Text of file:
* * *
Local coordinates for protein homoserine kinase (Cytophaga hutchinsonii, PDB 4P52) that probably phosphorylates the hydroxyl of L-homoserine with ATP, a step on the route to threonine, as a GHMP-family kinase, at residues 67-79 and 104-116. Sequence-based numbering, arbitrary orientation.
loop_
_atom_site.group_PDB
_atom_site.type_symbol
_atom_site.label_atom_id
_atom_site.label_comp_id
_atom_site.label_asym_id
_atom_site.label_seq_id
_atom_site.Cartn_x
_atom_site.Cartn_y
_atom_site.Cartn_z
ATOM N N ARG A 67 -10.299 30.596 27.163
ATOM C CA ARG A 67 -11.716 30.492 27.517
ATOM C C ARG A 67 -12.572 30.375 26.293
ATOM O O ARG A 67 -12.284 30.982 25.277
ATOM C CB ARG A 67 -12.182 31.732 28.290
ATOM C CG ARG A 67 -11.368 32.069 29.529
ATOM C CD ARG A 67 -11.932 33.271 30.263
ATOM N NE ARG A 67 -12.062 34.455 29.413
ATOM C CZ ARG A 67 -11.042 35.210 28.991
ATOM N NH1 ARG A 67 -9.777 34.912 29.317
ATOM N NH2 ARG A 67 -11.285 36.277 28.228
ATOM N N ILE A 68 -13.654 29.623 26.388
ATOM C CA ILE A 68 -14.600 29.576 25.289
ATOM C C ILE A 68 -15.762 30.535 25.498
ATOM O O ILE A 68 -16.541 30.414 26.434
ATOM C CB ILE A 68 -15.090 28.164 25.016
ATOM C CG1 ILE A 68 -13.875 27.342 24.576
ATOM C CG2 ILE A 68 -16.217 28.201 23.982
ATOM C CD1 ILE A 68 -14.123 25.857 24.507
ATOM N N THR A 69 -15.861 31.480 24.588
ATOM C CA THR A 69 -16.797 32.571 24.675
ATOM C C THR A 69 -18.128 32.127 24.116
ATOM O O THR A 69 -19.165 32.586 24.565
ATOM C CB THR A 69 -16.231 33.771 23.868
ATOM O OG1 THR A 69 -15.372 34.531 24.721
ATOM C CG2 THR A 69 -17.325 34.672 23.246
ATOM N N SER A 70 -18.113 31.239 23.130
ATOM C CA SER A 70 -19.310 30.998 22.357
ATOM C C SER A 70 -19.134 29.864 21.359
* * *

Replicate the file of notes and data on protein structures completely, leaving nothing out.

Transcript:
Local coordinates for protein homoserine kinase (Cytophaga hutchinsonii, PDB 4P52) that probably phosphorylates the hydroxyl of L-homoserine with ATP, a step on the route to threonine, as a GHMP-family kinase, at residues 67-79 and 104-116. Sequence-based numbering, arbitrary orientation.
loop_
_atom_site.group_PDB
_atom_site.type_symbol
_atom_site.label_atom_id
_atom_site.label_comp_id
_atom_site.label_asym_id
_atom_site.label_seq_id
_atom_site.Cartn_x
_atom_site.Cartn_y
_atom_site.Cartn_z
ATOM N N ARG A 67 -10.299 30.596 27.163
ATOM C CA ARG A 67 -11.716 30.492 27.517
ATOM C C ARG A 67 -12.572 30.375 26.293
ATOM O O ARG A 67 -12.284 30.982 25.277
ATOM C CB ARG A 67 -12.182 31.732 28.290
ATOM C CG ARG A 67 -11.368 32.069 29.529
ATOM C CD ARG A 67 -11.932 33.271 30.263
ATOM N NE ARG A 67 -12.062 34.455 29.413
ATOM C CZ ARG A 67 -11.042 35.210 28.991
ATOM N NH1 ARG A 67 -9.777 34.912 29.317
ATOM N NH2 ARG A 67 -11.285 36.277 28.228
ATOM N N ILE A 68 -13.654 29.623 26.388
ATOM C CA ILE A 68 -14.600 29.576 25.289
ATOM C C ILE A 68 -15.762 30.535 25.498
ATOM O O ILE A 68 -16.541 30.414 26.434
ATOM C CB ILE A 68 -15.090 28.164 25.016
ATOM C CG1 ILE A 68 -13.875 27.342 24.576
ATOM C CG2 ILE A 68 -16.217 28.201 23.982
ATOM C CD1 ILE A 68 -14.123 25.857 24.507
ATOM N N THR A 69 -15.861 31.480 24.588
ATOM C CA THR A 69 -16.797 32.571 24.675
ATOM C C THR A 69 -18.128 32.127 24.116
ATOM O O THR A 69 -19.165 32.586 24.565
ATOM C CB THR A 69 -16.231 33.771 23.868
ATOM O OG1 THR A 69 -15.372 34.531 24.721
ATOM C CG2 THR A 69 -17.325 34.672 23.246
ATOM N N SER A 70 -18.113 31.239 23.130
ATOM C CA SER A 70 -19.310 30.998 22.357
ATOM C C SER A 70 -19.134 29.864 21.359